FCC Debuts New Seal
Design elements include new technologies impacting communications
WASHINGTON—The FCC has updated its official seal ahead of the move to its new offices, featuring new design elements that represent the current state of communications.
The design was a result of an agency-wide contest, with the winning design from Umasankar Arumugam voted for by FCC employees and contractors.
The design elements include:
- Communication technologies, like satellites and broadcast towers, that are currently impacting the industry;
- Four stars on the outer seal border, which was an element on the original seal of the FCC’s predecessor, the Federal Radio Commission;
- 18 stars on the shield, representing the current number of bureaus and offices in the commission; and
- The eagle and shield, which identify the FCC as a federal government agency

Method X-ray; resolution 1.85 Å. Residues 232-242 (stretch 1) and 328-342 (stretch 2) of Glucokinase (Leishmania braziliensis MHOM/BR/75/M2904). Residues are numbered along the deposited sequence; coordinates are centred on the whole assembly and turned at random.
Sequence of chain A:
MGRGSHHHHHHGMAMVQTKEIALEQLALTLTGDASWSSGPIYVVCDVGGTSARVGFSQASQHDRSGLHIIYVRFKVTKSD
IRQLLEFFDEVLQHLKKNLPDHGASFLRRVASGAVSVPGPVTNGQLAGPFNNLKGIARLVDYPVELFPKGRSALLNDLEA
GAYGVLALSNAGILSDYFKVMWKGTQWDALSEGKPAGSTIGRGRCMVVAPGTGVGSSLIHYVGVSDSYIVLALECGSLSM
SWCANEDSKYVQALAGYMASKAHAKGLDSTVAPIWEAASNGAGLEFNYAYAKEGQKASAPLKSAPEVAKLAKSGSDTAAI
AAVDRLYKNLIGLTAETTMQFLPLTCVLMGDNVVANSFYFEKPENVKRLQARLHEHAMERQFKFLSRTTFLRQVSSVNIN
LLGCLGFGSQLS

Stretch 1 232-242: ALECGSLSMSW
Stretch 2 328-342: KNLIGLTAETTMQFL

The previous iteration of the seal featured a feed line that comes up the middle between a V-configuration of telephone and telegraph wires. It connects to three horizontal lines, the middle of which connects to two broadcast towers. The other two connect to telephone lines.
Here is a comparison between the previous seal (on the left) and the new seal (right)
The FCC is expected to incorporate the new seal on business cards, stationary, publications, the FCC website and throughout its new headquarters over the next few months. Official use of the new seal will begin when the move to the new headquarters is completed; the move-in date has been delayed because of the COVID-19 pandemic.
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